Figure 10Vegetation classification based on a decision tree.

3 Numerical simulation and validation

## 3.1 Description of the study domain

The Liao River is one of the seven largest rivers in China and is located in the north of Liaodong Bay. This estuary is a crucial ecological economic zone and plays an important role in the comprehensive development and utilisation of marine industry in China. The Liao River estuary includes the Daliao and Liao rivers (Li et al., 2017). Pink Beach of the Liao River delta is a marsh wetland covered with Phragmites communis and Suaeda heteroptera; it has been listed as the largest reed wetland and the second largest marsh system in the world. It also provides an important habitat for a variety of marine wildlife, particularly certain endangered species, such as Phoca largha, Larus saundersi and Grus japonensis. However, over the past decade, the Pink Beach wetland has been significantly degraded and the Suaeda heteroptera community has decreased due to global warming, environmental pollution and other natural or human factors. Some studies on tidal flat wetlands have shown that the growth of marsh plant communities is associated with a limited range of salinity (Zhang et al., 2009). However, due to the lack of quantitative salinity observations, the impact of actual salinity on vegetation growth for the Pink Beach wetland is still unknown .

The study domain is located in the north of Liaodong Bay, extending from 40.3032 to 40.7105 N and 121.0294 to 122.0312 E (Fig. 2). An unstructured triangular mesh of the Liao River estuary (Fig. 3) was generated using bathymetry data by SMS (Surface Water Modelling System) software. The number of cells was 18108 with 9599 nodes in the computational domain. From the upper reaches of the river to the central part of the domain, i.e. at Pink Beach wetland, which is the focus of the present study, we use finer grid resolutions – as small as 98 m. Model grid size gradually increases away from the flats and estuarine deltas, and the maximum grid spacing utilised in the open sea is 2460 m. The topographic map was then obtained through terrain interpolation (Fig. 3).

To proceed with the numerical simulations, the equations of hydrodynamics require appropriate boundary and initial conditions. A total of three open boundaries and a solid boundary were established. The model was forced at the open boundary, from Huludao to Bayuquan, by a time series of tidal elevations from the TMD (Tide Model Driver) (Padman, 2005). Two flow boundaries in the north of the area are controlled by the discharge. The solid boundary is treated as impermeable with no slip. The salinity data of the open boundary and river discharge are set to 32.8 and 2 psu, respectively, in this model. The initial water level and salinity are 0 m and 32 psu, respectively.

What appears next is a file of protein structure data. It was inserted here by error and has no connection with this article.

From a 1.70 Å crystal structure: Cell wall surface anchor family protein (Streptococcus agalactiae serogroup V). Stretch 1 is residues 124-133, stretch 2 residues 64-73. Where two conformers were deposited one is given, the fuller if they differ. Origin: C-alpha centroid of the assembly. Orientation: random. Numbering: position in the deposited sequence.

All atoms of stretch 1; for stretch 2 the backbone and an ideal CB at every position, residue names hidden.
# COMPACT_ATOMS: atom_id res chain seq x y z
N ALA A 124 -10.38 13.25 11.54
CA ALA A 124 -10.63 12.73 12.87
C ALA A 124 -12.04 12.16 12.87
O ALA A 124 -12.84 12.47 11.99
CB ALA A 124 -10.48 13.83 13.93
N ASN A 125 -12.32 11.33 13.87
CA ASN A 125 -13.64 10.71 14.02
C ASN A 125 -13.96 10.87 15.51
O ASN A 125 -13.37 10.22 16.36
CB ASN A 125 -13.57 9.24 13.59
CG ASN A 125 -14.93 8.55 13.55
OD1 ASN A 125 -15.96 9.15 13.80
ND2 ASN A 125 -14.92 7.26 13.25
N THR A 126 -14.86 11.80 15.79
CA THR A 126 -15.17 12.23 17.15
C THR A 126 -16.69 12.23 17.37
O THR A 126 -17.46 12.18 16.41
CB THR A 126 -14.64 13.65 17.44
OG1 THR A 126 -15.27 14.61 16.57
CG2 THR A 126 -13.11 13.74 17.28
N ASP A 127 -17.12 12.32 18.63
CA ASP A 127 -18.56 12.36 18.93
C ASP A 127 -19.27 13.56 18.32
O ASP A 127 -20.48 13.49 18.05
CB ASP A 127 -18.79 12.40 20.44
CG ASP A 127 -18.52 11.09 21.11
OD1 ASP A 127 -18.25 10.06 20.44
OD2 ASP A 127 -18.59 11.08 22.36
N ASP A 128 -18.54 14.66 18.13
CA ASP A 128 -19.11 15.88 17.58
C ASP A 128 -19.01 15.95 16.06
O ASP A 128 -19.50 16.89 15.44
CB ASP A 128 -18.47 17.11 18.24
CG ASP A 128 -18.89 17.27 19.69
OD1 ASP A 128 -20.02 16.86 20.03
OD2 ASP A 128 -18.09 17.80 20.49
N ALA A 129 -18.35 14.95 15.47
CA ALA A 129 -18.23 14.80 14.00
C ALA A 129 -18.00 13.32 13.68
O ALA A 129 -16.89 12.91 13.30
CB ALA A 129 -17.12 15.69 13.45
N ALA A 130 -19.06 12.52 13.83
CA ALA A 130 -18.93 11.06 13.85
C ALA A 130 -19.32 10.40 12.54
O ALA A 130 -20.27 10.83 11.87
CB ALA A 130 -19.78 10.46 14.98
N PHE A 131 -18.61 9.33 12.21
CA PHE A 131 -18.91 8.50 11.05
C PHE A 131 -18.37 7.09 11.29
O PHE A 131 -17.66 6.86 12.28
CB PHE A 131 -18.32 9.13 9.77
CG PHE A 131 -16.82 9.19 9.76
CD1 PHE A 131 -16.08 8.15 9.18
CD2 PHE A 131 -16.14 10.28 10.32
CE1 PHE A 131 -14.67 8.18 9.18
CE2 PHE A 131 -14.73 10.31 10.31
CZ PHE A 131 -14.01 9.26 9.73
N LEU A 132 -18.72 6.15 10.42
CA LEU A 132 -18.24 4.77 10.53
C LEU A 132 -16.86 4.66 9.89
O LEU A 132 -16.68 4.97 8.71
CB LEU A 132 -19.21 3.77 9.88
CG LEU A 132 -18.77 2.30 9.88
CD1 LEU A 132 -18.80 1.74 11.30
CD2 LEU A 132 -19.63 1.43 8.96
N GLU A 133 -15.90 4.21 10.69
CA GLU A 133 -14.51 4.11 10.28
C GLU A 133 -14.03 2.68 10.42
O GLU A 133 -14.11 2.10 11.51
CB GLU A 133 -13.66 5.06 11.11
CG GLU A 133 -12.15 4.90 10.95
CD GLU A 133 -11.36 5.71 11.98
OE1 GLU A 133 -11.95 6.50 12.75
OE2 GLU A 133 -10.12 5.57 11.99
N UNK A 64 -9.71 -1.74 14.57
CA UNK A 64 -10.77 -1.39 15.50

Figure 11The distribution of the aquatic plants and selected stations at Pink Beach wetlands.

Figure 12Comparison of the simulated and measured water depths at locations G1 and G2.

Figure 13Comparison of the simulated and measured salinity concentrations at locations G1 and G2.

Figure 14Comparisons of the measured and simulated velocities at location G1.

Figure 15Flow structure of Pink Beach in vegetated (a) and non-vegetated (b) areas. The black ellipses represent vegetated areas.

Figure 16Comparison of water velocity over regions of differing plant density at the Pink Beach wetlands.

Figure 17Comparison of water depth and salinity in vegetated and non-vegetated areas at location G2.

Figure 18The simulated salinity concentrations at the five locations displayed in Figure 11.

## 3.2 Simulation of tidal currents and salinity

Simulations were carried out to verify the accuracy of the model. Simulations with a larger time step caused systematic violations of the Courant number (i.e. CN > 1), whereas smaller time steps significantly increased the computational time required. The model is an explicit format with a maximum time step of half an hour, which is automatically adjusted according to the CFL (Courant–Friedrichs–Lewy) conditions during the calculation. The parameter M represents the Manning coefficient for bed roughness and is set to 80 m1∕3 s−1 in this study. The hydrodynamic model was run for the period 1 May 2013 to 31 May 2014. A model spin-up period of a year was performed to achieve stabilisation from 1 May 2013 to 1 May 2014, and tidal water levels, tidal currents and salinity throughout the water column were used as calibration parameters over the period from 21 to 30 May 2014. There was a neap tide between 21 and 22 May 2014 and a spring tide between 29 and 30 May 2014. There were two tide level monitoring stations (H1 and H2) and four tidal current monitoring stations (V1, V2, V3 and V4) (Table 1 and Fig. 3).